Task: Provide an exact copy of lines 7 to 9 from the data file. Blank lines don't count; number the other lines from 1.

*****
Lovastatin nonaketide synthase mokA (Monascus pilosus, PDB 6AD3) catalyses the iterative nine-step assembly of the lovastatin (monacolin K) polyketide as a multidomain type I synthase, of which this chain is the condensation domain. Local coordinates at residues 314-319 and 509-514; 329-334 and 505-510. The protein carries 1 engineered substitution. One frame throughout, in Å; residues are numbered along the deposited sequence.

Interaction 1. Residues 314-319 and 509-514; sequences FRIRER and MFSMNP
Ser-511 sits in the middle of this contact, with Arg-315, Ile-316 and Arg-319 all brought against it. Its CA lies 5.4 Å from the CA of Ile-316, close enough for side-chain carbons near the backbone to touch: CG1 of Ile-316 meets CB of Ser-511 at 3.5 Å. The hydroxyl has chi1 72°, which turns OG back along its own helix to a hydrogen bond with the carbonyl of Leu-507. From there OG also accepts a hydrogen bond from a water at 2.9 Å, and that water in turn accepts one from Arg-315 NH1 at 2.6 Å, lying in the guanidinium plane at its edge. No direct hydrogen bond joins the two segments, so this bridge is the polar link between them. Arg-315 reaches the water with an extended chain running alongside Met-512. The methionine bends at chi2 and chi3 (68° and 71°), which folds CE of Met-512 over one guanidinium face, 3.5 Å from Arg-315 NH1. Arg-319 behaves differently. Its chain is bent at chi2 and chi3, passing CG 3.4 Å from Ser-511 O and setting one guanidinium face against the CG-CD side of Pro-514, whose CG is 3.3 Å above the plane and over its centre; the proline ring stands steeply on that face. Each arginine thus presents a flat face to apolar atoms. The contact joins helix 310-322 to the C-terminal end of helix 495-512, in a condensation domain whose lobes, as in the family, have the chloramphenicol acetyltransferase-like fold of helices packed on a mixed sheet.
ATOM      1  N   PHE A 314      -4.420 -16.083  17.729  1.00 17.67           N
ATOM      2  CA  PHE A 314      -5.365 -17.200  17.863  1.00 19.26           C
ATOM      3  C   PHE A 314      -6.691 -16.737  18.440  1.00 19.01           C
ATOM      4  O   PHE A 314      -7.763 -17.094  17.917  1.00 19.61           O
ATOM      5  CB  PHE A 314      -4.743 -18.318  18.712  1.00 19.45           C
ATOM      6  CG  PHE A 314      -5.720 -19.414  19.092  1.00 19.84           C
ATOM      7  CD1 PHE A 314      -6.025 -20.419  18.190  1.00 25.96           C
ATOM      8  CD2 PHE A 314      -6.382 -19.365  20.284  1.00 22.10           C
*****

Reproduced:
ATOM      4  O   PHE A 314      -7.763 -17.094  17.917  1.00 19.61           O
ATOM      5  CB  PHE A 314      -4.743 -18.318  18.712  1.00 19.45           C
ATOM      6  CG  PHE A 314      -5.720 -19.414  19.092  1.00 19.84           C